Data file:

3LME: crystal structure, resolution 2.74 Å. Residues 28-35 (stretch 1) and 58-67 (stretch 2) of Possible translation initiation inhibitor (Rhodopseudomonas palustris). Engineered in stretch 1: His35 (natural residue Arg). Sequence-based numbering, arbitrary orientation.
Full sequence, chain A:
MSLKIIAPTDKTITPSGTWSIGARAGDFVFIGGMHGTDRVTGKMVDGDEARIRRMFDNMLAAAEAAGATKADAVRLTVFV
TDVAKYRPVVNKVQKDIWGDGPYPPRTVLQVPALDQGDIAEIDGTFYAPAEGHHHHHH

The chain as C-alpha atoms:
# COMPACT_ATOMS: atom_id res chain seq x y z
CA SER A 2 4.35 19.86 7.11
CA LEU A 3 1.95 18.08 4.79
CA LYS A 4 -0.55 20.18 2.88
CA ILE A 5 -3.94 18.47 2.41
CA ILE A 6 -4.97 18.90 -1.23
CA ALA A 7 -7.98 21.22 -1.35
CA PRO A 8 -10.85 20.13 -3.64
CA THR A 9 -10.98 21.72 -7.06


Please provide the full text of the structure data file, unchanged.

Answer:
3LME: crystal structure, resolution 2.74 Å. Residues 28-35 (stretch 1) and 58-67 (stretch 2) of Possible translation initiation inhibitor (Rhodopseudomonas palustris). Engineered in stretch 1: His35 (natural residue Arg). Sequence-based numbering, arbitrary orientation.
Full sequence, chain A:
MSLKIIAPTDKTITPSGTWSIGARAGDFVFIGGMHGTDRVTGKMVDGDEARIRRMFDNMLAAAEAAGATKADAVRLTVFV
TDVAKYRPVVNKVQKDIWGDGPYPPRTVLQVPALDQGDIAEIDGTFYAPAEGHHHHHH

The chain as C-alpha atoms:
# COMPACT_ATOMS: atom_id res chain seq x y z
CA SER A 2 4.35 19.86 7.11
CA LEU A 3 1.95 18.08 4.79
CA LYS A 4 -0.55 20.18 2.88
CA ILE A 5 -3.94 18.47 2.41
CA ILE A 6 -4.97 18.90 -1.23
CA ALA A 7 -7.98 21.22 -1.35
CA PRO A 8 -10.85 20.13 -3.64
CA THR A 9 -10.98 21.72 -7.06